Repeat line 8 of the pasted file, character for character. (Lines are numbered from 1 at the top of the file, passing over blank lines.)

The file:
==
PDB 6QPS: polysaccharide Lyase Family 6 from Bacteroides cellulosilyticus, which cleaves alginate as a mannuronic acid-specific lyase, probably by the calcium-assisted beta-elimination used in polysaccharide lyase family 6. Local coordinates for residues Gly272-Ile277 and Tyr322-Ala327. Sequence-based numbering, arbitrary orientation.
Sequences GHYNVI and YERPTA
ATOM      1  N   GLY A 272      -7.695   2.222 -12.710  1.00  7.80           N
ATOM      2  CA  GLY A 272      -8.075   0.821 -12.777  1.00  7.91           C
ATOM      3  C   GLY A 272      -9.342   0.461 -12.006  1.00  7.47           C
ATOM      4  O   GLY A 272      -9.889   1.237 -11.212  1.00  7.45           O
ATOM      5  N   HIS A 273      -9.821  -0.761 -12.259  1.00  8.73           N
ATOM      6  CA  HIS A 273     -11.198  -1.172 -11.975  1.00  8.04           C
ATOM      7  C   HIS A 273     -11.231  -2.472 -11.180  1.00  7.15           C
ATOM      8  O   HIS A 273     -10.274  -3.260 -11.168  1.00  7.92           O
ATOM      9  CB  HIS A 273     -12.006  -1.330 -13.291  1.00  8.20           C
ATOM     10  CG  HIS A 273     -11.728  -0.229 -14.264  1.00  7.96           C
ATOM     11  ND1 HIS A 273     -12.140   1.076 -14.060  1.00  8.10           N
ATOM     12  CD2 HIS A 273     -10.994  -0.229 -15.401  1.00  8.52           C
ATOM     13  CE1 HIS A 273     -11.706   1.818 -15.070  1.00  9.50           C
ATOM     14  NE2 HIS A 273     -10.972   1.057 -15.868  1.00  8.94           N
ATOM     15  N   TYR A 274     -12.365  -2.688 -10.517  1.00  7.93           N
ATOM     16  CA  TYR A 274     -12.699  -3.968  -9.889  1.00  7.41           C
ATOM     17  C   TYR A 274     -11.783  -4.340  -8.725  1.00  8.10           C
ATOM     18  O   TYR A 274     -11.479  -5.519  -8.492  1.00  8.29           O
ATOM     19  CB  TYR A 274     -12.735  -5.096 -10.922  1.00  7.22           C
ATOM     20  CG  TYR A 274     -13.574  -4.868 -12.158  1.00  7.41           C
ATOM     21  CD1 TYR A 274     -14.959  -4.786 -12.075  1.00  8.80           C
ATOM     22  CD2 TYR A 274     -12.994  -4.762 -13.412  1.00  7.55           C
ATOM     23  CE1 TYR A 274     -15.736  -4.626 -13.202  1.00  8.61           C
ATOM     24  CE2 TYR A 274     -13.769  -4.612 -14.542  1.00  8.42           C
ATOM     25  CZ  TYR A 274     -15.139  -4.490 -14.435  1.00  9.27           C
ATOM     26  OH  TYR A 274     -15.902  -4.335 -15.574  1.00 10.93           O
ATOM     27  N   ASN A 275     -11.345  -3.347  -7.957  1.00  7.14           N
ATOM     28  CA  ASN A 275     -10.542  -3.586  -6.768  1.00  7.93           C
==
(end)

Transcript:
ATOM      6  CA  HIS A 273     -11.198  -1.172 -11.975  1.00  8.04           C